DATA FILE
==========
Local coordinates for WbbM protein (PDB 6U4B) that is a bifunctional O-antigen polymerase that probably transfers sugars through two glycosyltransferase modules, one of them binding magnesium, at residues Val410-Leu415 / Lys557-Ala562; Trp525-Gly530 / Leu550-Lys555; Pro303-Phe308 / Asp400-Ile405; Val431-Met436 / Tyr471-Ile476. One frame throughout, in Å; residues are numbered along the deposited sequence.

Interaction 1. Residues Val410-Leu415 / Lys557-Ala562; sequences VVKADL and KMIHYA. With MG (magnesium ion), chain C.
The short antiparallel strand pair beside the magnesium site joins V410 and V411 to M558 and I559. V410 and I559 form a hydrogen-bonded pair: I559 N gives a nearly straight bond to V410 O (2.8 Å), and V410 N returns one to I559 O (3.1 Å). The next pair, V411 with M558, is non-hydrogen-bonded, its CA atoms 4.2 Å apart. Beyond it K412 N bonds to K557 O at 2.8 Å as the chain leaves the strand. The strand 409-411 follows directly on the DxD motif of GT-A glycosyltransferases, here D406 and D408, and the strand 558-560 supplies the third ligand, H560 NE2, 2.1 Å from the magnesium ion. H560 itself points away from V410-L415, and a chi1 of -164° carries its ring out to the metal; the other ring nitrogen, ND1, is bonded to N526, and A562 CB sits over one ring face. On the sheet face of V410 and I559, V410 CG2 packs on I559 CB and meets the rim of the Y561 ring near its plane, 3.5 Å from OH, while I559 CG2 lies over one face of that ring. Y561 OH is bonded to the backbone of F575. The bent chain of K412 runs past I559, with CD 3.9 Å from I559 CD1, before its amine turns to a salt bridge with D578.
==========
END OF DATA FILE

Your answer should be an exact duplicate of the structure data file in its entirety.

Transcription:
Local coordinates for WbbM protein (PDB 6U4B) that is a bifunctional O-antigen polymerase that probably transfers sugars through two glycosyltransferase modules, one of them binding magnesium, at residues Val410-Leu415 / Lys557-Ala562; Trp525-Gly530 / Leu550-Lys555; Pro303-Phe308 / Asp400-Ile405; Val431-Met436 / Tyr471-Ile476. One frame throughout, in Å; residues are numbered along the deposited sequence.

Interaction 1. Residues Val410-Leu415 / Lys557-Ala562; sequences VVKADL and KMIHYA. With MG (magnesium ion), chain C.
The short antiparallel strand pair beside the magnesium site joins V410 and V411 to M558 and I559. V410 and I559 form a hydrogen-bonded pair: I559 N gives a nearly straight bond to V410 O (2.8 Å), and V410 N returns one to I559 O (3.1 Å). The next pair, V411 with M558, is non-hydrogen-bonded, its CA atoms 4.2 Å apart. Beyond it K412 N bonds to K557 O at 2.8 Å as the chain leaves the strand. The strand 409-411 follows directly on the DxD motif of GT-A glycosyltransferases, here D406 and D408, and the strand 558-560 supplies the third ligand, H560 NE2, 2.1 Å from the magnesium ion. H560 itself points away from V410-L415, and a chi1 of -164° carries its ring out to the metal; the other ring nitrogen, ND1, is bonded to N526, and A562 CB sits over one ring face. On the sheet face of V410 and I559, V410 CG2 packs on I559 CB and meets the rim of the Y561 ring near its plane, 3.5 Å from OH, while I559 CG2 lies over one face of that ring. Y561 OH is bonded to the backbone of F575. The bent chain of K412 runs past I559, with CD 3.9 Å from I559 CD1, before its amine turns to a salt bridge with D578.